Is proton pump inhibitor (PPI) use associated with increased risk of fracture in children?
This pediatric cohort compared 115 933 patients who initiated PPI use with 115 933 matched individuals who did not initiate use and found that PPI use was associated with an 11% increased risk of fracture, a significant difference.
These data suggest that PPI use is associated with a small increased risk of fracture in children; the findings inform safety considerations when these drugs are prescribed to pediatric patients.
Proton pump inhibitor (PPI) use has been linked to increased risk of fracture in adults. Despite a trend in prescription of PPIs in children, there is scarce evidence regarding this safety concern in pediatric patients.
To evaluate the association between PPI use and risk of fracture in children.
This nationwide register-based cohort study included data from Sweden from July 2006 to December 2016. Children younger than 18 years who initiated PPI use were matched on propensity score and age with those who did not initiate PPI use.
Initiation of PPI use.
Main Outcomes and Measures
Cox regression was adopted to estimate hazard ratios (HRs) for a first fracture of any type and 5 subtypes of fracture, with follow-up for up to 5 years. To address potential residual confounding, high-dimensional propensity score matching and a direct comparison with histamine-2 receptor antagonists were performed.
There were a total of 115 933 pairs of children included. During a mean (SD) of 2.2 (1.6) years of follow-up, 5354 and 4568 cases of any fracture occurred among those who initiated PPIs vs those who did not, respectively (20.2 vs 18.3 events per 1000 person-years; hazard ratio [HR], 1.11 [95% CI, 1.06-1.15]). Use of PPIs was associated with increased risk of upper-limb fracture (HR, 1.08 [95% CI, 1.03-1.13]), lower-limb fracture (HR, 1.19 [95% CI, 1.10-1.29]), and other fractures (HR, 1.51 [95% CI, 1.16-1.97]) but not head fracture (HR, 0.93 [95% CI, 0.76-1.13]) or spine fracture (HR, 1.31 [95% CI, 0.95-1.81]). The HRs for fracture according to cumulative duration of PPI use were 1.08 (95% CI, 1.03-1.13) for 30 days or less, 1.14 (95% CI, 1.09-1.20) for 31 to 364 days, and 1.34 (95% CI, 1.13-1.58) for 365 days or more. The association was consistent in most sensitivity analyses, including high-dimensional propensity score matching (HR, 1.10 [95% CI, 1.06-1.15]), although the analysis of PPI vs histamine-2 receptor antagonist did not reach statistical significance (HR, 1.06 [95% CI, 0.97-1.15]).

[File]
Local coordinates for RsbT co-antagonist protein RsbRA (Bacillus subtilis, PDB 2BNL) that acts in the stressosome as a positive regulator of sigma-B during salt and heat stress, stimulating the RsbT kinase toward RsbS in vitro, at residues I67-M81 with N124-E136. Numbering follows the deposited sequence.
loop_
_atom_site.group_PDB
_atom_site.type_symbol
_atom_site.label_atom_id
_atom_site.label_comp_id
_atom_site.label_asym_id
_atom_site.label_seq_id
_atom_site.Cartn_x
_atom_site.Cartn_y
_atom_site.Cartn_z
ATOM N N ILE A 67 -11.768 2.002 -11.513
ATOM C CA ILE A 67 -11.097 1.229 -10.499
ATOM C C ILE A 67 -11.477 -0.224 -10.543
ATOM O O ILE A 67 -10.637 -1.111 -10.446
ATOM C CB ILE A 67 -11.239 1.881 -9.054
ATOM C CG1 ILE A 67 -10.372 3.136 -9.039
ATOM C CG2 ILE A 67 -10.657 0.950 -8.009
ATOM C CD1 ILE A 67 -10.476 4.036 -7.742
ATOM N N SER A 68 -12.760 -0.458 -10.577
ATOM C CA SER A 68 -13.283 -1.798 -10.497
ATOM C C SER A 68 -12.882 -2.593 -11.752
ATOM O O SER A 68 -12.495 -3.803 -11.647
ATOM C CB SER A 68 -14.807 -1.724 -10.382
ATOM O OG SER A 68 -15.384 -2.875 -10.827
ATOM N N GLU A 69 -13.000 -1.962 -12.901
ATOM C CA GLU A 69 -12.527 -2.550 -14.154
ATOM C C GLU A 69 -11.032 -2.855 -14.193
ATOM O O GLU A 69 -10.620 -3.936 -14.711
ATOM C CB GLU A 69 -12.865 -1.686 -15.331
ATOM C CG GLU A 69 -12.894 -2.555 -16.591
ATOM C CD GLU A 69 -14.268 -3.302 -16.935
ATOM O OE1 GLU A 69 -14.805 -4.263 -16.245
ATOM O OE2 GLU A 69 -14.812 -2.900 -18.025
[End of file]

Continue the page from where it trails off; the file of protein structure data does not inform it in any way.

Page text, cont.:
Conclusions and Relevance
In this large pediatric cohort, PPI use was associated with a small but significant increased risk of any fracture. Risk of fracture should be taken into account when weighing the benefits and risks of PPI treatment in children.
Identify all potential conflicts of interest that might be relevant to your comment.
Conflicts of interest comprise financial interests, activities, and relationships within the past 3 years including but not limited to employment, affiliation, grants or funding, consultancies, honoraria or payment, speaker's bureaus, stock ownership or options, expert testimony, royalties, donation of medical equipment, or patents planned, pending, or issued.
Err on the side of full disclosure.
If you have no conflicts of interest, check "No potential conflicts of interest" in the box below. The information will be posted with your response.
Not all submitted comments are published. Please see our commenting policy for details.
Wang Y, Wintzell V, Ludvigsson JF, Svanström H, Pasternak B. Association Between Proton Pump Inhibitor Use and Risk of Fracture in Children. JAMA Pediatr. Published online March 16, 2020. doi:10.1001/jamapediatrics.2020.0007
Coronavirus Resource Center
Customize your JAMA Network experience by selecting one or more topics from the list below.
Create a personal account or sign in to: